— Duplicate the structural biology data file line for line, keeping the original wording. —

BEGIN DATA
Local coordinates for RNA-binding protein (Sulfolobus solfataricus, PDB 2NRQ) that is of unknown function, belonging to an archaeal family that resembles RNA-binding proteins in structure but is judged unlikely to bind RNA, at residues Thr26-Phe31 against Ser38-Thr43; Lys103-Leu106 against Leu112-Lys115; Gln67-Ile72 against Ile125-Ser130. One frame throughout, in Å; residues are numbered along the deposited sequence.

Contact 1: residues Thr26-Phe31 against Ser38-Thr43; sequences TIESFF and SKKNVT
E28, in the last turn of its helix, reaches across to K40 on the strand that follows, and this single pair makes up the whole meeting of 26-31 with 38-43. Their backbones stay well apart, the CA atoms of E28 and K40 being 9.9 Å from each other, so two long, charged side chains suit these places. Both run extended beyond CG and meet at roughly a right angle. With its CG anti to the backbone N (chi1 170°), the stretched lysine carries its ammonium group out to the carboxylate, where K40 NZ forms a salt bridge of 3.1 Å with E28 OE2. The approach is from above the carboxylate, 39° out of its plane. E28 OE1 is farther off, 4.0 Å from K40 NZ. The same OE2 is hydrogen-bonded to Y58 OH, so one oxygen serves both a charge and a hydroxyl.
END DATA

Local coordinates for RNA-binding protein (Sulfolobus solfataricus, PDB 2NRQ) that is of unknown function, belonging to an archaeal family that resembles RNA-binding proteins in structure but is judged unlikely to bind RNA, at residues Thr26-Phe31 against Ser38-Thr43; Lys103-Leu106 against Leu112-Lys115; Gln67-Ile72 against Ile125-Ser130. One frame throughout, in Å; residues are numbered along the deposited sequence.

Contact 1: residues Thr26-Phe31 against Ser38-Thr43; sequences TIESFF and SKKNVT
E28, in the last turn of its helix, reaches across to K40 on the strand that follows, and this single pair makes up the whole meeting of 26-31 with 38-43. Their backbones stay well apart, the CA atoms of E28 and K40 being 9.9 Å from each other, so two long, charged side chains suit these places. Both run extended beyond CG and meet at roughly a right angle. With its CG anti to the backbone N (chi1 170°), the stretched lysine carries its ammonium group out to the carboxylate, where K40 NZ forms a salt bridge of 3.1 Å with E28 OE2. The approach is from above the carboxylate, 39° out of its plane. E28 OE1 is farther off, 4.0 Å from K40 NZ. The same OE2 is hydrogen-bonded to Y58 OH, so one oxygen serves both a charge and a hydroxyl.